Nice try, Burger King Worldwide (NYSE:BKW). It was a good attempt, but the home of the Whopper is essentially giving up on its lower-fat, lower-calorie French fries called Satisfries, except in a minority of locations.
While I've been a big supporter of the company's moves over the past year, this one seemed silly, and Burger King should have seen the failure of its diet fries coming, had it learned any lessons from archrival McDonald's (NYSE:MCD). The replacement product, the Chicken Fries, seems like a wiser idea.
The King is where it's at
It seems as if ever since the anti-McDonald's documentary Super Size Me came out, McDonald's has made one misstep after another in a bid to shy away from a junk-food image.
The executives did away with the super-size option, stopped promoting the signature Big Mac, pushed salads and apple slices, and left us feeling guilty for wanting to indulge in a greasy burger and fries once in a while.
That strategy doesn't seem to work. McDonald's domestic same-store sales growth has gone from anemic to negative. When will McDonald's wake up and smell its own sugar-saturated coffee? We go to McDonald's and Burger King for fast junk food. We know it isn't healthy, and most of us don't care.
Burger King seized the opportunity successfully in some areas while dropping the ball on the diet French fries. While McDonald's left its guard down on its Big Mac, Burger King moved in with its very similar Big King sandwich.
Same-store sales growth for McDonald's in the U.S. went from 0.7% in the third quarter last year to -1.4%, -1.7%, and -1.5% in the past three most recent quarters. For Burger King it was almost the opposite.
Burger King saw domestic same-store sales growth in the third quarter of -0.3%, and from there things turned positive. The past three quarters show domestic same-store sales growth of 0.1%, 0.2%, and 0.4%. True, this growth is nothing to write home about, but it certainly beats the declines McDonald's experienced during the same time.
Go big or go home
Burger King credited the turnaround to the growth and success of its Big King sandwich, among other things, and there is certainly nothing that says "diet" about that sandwich.
Burger King increased the size of the beef in the Big King to 25% bigger than the Big Mac and flaunted this fact in its advertising, with the tag line "Size matters." Consumers are lovin' it -- fat, calories, and all.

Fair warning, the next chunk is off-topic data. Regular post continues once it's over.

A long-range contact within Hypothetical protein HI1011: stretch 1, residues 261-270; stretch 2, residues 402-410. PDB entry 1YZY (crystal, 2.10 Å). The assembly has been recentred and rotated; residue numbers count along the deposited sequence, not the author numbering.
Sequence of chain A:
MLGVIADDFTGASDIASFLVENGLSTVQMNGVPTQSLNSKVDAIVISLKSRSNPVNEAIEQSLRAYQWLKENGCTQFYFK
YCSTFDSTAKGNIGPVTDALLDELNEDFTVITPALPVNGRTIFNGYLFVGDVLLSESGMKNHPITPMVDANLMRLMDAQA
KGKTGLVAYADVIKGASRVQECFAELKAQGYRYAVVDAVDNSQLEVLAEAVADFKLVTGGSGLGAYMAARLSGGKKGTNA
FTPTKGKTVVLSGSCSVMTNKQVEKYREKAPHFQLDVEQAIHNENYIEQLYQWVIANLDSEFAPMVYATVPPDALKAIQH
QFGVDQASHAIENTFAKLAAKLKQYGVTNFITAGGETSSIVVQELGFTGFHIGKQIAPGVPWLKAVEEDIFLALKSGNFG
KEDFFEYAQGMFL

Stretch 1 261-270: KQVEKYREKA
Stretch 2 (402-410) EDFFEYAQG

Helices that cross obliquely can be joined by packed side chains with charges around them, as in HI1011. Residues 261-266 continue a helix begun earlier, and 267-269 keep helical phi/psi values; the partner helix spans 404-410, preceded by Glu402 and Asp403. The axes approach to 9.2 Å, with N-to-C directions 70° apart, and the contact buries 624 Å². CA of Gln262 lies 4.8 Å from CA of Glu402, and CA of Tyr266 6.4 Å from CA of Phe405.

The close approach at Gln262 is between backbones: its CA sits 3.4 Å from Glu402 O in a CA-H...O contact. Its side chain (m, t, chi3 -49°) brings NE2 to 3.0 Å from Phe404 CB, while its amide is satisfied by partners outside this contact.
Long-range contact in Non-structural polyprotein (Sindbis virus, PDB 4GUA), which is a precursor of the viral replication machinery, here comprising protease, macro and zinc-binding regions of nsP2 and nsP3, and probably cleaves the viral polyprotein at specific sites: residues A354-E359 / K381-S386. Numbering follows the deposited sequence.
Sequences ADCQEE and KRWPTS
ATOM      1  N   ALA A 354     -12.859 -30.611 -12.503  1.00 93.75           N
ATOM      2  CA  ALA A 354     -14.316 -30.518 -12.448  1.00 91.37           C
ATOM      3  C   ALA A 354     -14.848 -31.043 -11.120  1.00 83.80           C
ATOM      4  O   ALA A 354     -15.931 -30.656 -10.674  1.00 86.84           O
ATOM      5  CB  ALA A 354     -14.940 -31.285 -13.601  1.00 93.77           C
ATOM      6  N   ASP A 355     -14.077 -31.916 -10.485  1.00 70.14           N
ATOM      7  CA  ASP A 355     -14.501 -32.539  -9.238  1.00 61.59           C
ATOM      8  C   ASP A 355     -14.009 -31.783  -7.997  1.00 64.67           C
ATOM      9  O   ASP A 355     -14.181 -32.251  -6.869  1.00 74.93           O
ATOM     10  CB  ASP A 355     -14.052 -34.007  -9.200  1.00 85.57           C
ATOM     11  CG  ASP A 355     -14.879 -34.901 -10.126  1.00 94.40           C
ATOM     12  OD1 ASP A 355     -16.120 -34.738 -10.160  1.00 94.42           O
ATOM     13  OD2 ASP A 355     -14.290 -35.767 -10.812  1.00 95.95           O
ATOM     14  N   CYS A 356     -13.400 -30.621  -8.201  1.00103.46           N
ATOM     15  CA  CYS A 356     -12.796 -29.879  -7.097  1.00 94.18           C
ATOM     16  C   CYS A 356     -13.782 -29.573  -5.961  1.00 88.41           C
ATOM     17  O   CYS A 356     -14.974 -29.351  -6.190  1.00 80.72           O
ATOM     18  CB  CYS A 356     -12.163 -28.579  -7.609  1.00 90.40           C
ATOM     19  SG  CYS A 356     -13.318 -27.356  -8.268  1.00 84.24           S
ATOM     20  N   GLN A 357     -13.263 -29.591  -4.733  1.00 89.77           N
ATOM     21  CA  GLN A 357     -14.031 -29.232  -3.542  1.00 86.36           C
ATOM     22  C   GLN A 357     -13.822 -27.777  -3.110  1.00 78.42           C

Maybe Burger King would have posted domestic growth numbers that really were worth writing home about if only it hadn't launched those out-of-place diet Satisfries to go with the extra big zillion-calorie Big King that people love.
Burger King does say it sold the Satisfries to 100 million people, but it doesn't disclose how many of those were people just giving them a try, like me, and never ordering them again. Apparently the feedback or repeat orders weren't impressive enough to keep Satisfries on the menu.
You can probably bet that more than 100 million tried McDonald's failed Mighty Wings, too, or even its failed McPizza from back in the day. The challenge is getting them to like new items and return for them again.
Another problem with diet fries is they still aren't exactly health food anyway. Regular Burger King Fries have 340 calories and 15 grams of fat. Satisfries have 270 calories and 11 grams of fat. That's not a big enough difference for consumers to sacrifice taste.
I'll add that, for the most part, most people don't even enter a McDonald's or a Burger King in the first place if they're worried about their diets. A tiny drop in calories and fat isn't going to be a game-changer. What was Burger King thinking?
Going chicken and going full flavor
At the same time Burger King is pulling its Satisfries at most locations, its Chicken Fries are back with a vengeance.
Burger King says they are "back by popular demand." That ought to help. Nobody demanded the Satisfries, and apparently few people want them back, either.
According to Burger King, on Twitter alone the company had seen at times a tweet every 40 seconds demanding the company bring back Chicken Fries. And trust me -- it's not for their low-calorie, low-fat nature.
Burger King says, "Since Chicken Fries were taken off the BURGER KING menu in 2012, the ongoing guest outcries reached a point where they could no longer be ignored." Chicken Fries are really just thin chicken strips that look like potato French fries.
But they're cool, they're yummy, and they're fun to dip. They may not be as equally healthful as a heaping bowl of Brussels sprouts, but they apparently sell like hotcakes. Speaking of which, there's a reason we say that something sells "like hotcakes" instead of "like spinach and cauliflower." Junk food sells.
Foolish bottom line
If I were a betting woman, I would say you'll see a more pronounced improvement in domestic same-store sales for Burger King with this move away from Satisfries and back to chicken fries.
The company got rid of one item that isn't popular and replaced it with another item that seemed to be quite popular even before it returned to the menu. Maybe both McDonald's and Burger King will learn from their diet junk food mistakes and finally see the improving sales trends again that they so desperately desire.